Magnetic tape is one of the oldest technologies for electronic data storage.
Tape has largely been displaced as a primary and backup storage medium, but it remains well-suited for archiving because of its high capacity, low cost and long durability. It is a linear recording system that is not good for random access. If the tape is part of a library, robotic selection and loading of the right cartridge into a tape drive adds more latency. In an archive, such latencies are not an issue. With tape archiving, there is no online copy for quick retrieval, as everything is vaulted for the long term.
While tape can't compete with other media in terms of random access, there are still industries where magnetic tape storage is the preferred technology:
- Many motion picture production companies record their shoots to tape after experiencing costly failures with both disk and flash.
- Scientific experiments that produce mass quantities of data in a few microseconds leverage tape's capacity and write speeds.
- The oil and gas industry has used tape for years to capture, transport and store valuable data. Because oil exploration occurs outside the data center, tape is a good medium for transporting data back from the field.
Tape is often paired with object storage to address the need for lower-latency file access. Sometimes, it is entirely replaced by object storage.
How magnetic tape works
Data bits -- magnetic states representing on and off -- are recorded to a particulate medium bonded to a substrate of Mylar plastic. Improvements in track-following technology and giant magnetoresistive read/write heads have increased the number of tracks that can be recorded on a tape.
The industry has largely moved from oxides as a recording material toward barium ferrite, which is capable of delivering high recording densities because of its support for perpendicular magnetic recording. Barium ferrite is used in both enterprise tape from Oracle and IBM, and Ultrium format tape from the LTO Consortium.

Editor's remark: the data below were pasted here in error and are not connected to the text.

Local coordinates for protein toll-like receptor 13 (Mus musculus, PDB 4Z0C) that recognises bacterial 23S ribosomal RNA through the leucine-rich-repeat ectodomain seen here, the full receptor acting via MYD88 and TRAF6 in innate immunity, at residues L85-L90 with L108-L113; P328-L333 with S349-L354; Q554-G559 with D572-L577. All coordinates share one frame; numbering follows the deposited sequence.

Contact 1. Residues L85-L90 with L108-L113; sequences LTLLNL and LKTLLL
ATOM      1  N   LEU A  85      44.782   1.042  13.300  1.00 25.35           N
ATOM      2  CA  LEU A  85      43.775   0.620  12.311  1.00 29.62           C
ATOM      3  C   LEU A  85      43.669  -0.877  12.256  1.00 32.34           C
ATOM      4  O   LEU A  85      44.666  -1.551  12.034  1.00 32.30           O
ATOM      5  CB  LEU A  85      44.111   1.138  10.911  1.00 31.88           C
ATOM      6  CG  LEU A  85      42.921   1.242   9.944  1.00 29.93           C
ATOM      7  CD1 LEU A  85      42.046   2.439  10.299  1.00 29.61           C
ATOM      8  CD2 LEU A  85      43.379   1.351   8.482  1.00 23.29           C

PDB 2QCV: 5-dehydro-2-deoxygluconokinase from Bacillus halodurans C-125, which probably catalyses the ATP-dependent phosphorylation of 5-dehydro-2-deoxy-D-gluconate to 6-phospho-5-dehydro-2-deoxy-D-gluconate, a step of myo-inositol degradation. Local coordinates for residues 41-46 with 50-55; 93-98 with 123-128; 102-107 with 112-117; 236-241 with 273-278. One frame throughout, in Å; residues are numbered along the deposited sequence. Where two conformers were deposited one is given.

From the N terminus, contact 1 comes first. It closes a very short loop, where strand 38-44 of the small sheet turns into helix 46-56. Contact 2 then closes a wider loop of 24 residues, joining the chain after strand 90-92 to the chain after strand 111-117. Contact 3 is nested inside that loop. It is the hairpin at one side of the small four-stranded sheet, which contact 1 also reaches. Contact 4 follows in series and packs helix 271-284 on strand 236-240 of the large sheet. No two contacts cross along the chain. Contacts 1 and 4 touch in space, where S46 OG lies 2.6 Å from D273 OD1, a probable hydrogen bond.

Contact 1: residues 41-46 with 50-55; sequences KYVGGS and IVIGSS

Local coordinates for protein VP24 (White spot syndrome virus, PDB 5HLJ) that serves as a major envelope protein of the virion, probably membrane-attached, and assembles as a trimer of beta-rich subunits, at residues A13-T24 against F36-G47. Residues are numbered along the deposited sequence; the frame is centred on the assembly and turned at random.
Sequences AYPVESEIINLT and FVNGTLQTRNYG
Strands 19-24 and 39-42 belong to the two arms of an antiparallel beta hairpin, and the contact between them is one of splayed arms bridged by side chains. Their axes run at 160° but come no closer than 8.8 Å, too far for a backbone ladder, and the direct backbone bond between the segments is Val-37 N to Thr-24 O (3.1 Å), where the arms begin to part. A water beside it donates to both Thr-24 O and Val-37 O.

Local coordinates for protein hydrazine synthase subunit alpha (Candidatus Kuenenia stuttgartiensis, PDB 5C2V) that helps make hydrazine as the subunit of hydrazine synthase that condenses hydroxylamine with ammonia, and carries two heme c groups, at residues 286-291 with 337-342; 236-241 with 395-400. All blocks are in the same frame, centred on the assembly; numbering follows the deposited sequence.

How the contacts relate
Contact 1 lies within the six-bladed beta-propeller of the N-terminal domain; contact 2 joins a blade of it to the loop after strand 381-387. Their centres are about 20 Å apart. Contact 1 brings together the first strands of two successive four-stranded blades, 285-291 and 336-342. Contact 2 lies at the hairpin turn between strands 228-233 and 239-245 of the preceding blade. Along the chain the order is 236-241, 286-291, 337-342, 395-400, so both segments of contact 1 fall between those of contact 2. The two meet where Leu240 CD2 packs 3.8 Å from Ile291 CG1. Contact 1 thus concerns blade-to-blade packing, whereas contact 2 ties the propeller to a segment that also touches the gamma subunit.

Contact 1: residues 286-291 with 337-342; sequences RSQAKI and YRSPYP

Top vendors and types of tape
Linear tape open (LTO) is the most popular tape format on the market, although enterprise tape supports greater capacity per cartridge. LTO-7, released in 2015, has a raw capacity of 6 terabytes (TB).
Hewlett-Packard, IBM and Seagate -- which later sold its tape business to Quantum -- formed the LTO Consortium in the late 1990s as an alternative to Quantum's proprietary digital linear tape format. Launched in 2000, the first generation, LTO-1, held 100 gigabytes (GB) of data per cartridge. The consortium has since released a new generation of LTO tape every two or three years, each essentially doubling storage capacity. Throughput speed has increased as well. Each new generation of tape drives can also read tapes back two generations and write to the previous one. Write once, read many (WORM) technology, storage encryption and partitioning are all supported starting with LTO-5.
IBM and Oracle lead the pack of enterprise tape providers. Like LTO, these tape technologies are also based on barium ferrite media, but provide drive technology innovations, tape lengths and cartridge formats that work for their customers. For example, the IBM 3592 Jaguar series tape system leverages its TS1150 drive and claims an uncompressed storage capacity of up to 10 TB. Oracle, which bought Sun Microsystems and StorageTek tape, has been building on a tape technology line called T10000 since 2010, offering a T10000D drive and cartridge with a native, noncompressed capacity of 8.5 TB.
Magnetic tape vs. disk vs. cloud storage
Disk surpassed tape as a preferred backup media in the late 1990s. Recent innovations in the tape world, including IBM's Linear Tape File System (LTFS), have made it easier to access data on tape. Files and objects can be copied directly to a tape repository running LTFS technology, so they retain their native structure and metadata.
Tape is faster than disk when performing streaming read/write operations, but content on magnetic tape can only be read or written in a sequential format by spooling it to the appropriate position. In contrast to disk, where access times are measured in milliseconds, tape access times can be seconds or minutes long. As a result, serial access can be good -- streaming speed for LTO-7 is approximately 300 megabytes per second (MBps) -- but timely random access is almost impossible to achieve.
Cloud providers have embraced tape for long-term data retention. For example, Amazon Glacier has a strong tape component. And Google has incorporated tape for disaster recovery -- when Gmail went down for three days in 2011, the company rescued the system using tape backup.
Magnetic tape storage best practices
Magnetic tape cartridges are resilient, but still require proper care. Although the lifespan of a tape is expressed in years, careless handling can cut that to weeks or destroy a tape completely.
Dust, dirt and oils are harmful to tape. Users should keep tapes in their plastic cases when they are not in use. In addition, users should not:
- Handle the tape directly;
- Touch the tape surface; and
- Open the drive doors manually.